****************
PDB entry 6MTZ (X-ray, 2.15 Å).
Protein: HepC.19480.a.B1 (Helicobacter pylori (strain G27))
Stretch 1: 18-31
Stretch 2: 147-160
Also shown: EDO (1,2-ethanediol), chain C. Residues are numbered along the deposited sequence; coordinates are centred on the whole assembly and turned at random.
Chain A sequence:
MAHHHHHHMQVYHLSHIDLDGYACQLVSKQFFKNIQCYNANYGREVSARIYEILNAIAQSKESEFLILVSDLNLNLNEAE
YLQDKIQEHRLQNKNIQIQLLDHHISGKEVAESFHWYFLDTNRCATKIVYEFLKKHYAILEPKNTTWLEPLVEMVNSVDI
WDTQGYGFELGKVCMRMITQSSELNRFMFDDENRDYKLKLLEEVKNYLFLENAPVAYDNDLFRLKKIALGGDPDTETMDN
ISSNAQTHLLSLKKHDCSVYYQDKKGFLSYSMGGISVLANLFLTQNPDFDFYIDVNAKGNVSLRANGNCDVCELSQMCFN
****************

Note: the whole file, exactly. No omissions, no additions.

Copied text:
PDB entry 6MTZ (X-ray, 2.15 Å).
Protein: HepC.19480.a.B1 (Helicobacter pylori (strain G27))
Stretch 1: 18-31
Stretch 2: 147-160
Also shown: EDO (1,2-ethanediol), chain C. Residues are numbered along the deposited sequence; coordinates are centred on the whole assembly and turned at random.
Chain A sequence:
MAHHHHHHMQVYHLSHIDLDGYACQLVSKQFFKNIQCYNANYGREVSARIYEILNAIAQSKESEFLILVSDLNLNLNEAE
YLQDKIQEHRLQNKNIQIQLLDHHISGKEVAESFHWYFLDTNRCATKIVYEFLKKHYAILEPKNTTWLEPLVEMVNSVDI
WDTQGYGFELGKVCMRMITQSSELNRFMFDDENRDYKLKLLEEVKNYLFLENAPVAYDNDLFRLKKIALGGDPDTETMDN
ISSNAQTHLLSLKKHDCSVYYQDKKGFLSYSMGGISVLANLFLTQNPDFDFYIDVNAKGNVSLRANGNCDVCELSQMCFN